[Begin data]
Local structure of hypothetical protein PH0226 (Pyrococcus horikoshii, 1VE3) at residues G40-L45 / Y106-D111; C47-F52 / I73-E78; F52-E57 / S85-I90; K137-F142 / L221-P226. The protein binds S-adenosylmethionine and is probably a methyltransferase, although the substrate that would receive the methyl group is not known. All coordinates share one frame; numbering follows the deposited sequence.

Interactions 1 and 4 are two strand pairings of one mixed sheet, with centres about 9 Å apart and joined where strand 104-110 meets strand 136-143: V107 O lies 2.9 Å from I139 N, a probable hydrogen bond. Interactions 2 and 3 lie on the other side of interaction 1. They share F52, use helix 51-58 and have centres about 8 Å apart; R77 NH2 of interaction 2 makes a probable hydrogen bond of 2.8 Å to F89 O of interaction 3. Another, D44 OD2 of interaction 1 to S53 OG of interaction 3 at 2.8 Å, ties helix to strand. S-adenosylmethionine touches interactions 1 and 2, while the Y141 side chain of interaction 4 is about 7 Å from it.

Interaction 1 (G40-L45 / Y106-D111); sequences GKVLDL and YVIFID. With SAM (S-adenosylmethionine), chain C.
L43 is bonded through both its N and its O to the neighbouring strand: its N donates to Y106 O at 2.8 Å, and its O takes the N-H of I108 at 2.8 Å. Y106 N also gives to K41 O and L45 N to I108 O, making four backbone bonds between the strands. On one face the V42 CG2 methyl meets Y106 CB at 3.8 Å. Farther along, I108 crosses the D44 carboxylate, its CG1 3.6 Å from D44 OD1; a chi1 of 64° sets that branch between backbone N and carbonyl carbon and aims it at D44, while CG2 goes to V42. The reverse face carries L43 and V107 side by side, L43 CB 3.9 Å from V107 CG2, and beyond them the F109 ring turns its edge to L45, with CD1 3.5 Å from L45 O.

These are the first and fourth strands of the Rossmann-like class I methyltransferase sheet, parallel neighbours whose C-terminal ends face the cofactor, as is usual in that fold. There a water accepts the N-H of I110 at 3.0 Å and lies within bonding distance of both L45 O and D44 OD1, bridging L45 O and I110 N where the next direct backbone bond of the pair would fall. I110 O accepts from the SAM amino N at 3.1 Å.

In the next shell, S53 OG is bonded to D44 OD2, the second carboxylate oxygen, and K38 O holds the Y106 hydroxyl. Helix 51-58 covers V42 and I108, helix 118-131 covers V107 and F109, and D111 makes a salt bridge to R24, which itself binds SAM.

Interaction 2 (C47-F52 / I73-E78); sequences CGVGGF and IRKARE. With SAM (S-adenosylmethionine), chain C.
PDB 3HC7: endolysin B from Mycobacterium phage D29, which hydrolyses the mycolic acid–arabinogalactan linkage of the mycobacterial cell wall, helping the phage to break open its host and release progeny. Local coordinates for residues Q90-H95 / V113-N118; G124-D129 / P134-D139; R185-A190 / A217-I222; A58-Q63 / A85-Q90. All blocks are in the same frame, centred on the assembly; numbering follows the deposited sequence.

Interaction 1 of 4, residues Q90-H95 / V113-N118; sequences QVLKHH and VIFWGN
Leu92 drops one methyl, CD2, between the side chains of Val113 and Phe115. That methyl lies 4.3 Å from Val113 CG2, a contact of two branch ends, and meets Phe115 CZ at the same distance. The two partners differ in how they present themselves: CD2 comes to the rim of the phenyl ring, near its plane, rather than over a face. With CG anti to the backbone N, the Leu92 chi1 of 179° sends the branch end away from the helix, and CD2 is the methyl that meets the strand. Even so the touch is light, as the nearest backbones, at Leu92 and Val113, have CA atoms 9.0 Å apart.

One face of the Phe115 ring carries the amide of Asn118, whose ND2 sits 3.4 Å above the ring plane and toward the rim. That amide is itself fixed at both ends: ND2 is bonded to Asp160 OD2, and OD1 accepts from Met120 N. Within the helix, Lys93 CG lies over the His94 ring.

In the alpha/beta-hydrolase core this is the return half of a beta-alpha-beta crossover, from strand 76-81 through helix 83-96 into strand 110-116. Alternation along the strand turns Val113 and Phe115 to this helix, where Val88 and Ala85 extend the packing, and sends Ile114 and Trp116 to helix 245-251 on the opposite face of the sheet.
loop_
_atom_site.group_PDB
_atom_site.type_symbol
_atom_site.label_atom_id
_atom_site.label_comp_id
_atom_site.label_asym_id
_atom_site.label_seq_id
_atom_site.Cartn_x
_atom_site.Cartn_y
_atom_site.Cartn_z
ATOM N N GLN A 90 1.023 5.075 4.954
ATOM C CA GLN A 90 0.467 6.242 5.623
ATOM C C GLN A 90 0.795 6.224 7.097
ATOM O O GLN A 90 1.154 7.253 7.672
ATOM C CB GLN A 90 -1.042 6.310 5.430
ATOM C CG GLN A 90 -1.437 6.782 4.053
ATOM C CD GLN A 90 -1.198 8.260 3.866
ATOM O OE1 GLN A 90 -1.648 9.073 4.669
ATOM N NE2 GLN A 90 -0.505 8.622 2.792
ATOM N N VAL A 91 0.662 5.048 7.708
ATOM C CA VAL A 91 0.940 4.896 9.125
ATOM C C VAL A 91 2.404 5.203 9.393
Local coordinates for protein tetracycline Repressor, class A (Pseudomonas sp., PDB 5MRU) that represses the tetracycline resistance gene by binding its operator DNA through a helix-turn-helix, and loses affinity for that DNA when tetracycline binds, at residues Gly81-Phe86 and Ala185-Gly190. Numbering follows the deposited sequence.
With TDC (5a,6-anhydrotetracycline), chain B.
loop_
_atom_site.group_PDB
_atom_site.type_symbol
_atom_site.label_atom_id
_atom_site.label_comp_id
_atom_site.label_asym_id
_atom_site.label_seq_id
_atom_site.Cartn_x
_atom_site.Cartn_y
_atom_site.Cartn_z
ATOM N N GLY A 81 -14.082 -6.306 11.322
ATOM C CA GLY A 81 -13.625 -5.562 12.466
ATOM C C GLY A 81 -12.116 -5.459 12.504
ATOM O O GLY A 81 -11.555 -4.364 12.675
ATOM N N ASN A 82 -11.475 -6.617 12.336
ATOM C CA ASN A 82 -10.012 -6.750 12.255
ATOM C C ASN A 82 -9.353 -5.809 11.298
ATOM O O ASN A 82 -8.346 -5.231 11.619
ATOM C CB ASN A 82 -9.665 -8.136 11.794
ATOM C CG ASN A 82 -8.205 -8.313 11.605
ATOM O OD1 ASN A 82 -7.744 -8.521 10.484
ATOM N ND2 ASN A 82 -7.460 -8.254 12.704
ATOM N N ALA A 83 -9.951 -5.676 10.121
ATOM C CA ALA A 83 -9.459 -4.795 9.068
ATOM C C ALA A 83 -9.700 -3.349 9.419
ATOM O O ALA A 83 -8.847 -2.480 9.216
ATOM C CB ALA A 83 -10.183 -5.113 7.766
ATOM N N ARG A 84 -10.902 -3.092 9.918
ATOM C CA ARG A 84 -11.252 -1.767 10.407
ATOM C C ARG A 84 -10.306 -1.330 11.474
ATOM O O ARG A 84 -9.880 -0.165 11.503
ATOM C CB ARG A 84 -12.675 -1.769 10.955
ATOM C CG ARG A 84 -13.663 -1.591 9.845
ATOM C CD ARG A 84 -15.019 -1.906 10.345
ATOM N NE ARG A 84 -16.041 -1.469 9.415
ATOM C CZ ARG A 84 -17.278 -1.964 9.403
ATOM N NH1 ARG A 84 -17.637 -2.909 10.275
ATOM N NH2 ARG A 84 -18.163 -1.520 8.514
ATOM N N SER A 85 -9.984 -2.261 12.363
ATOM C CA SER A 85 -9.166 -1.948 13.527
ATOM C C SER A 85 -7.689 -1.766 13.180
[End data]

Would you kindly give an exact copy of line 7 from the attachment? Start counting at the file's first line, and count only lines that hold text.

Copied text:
Interaction 2 (C47-F52 / I73-E78); sequences CGVGGF and IRKARE. With SAM (S-adenosylmethionine), chain C.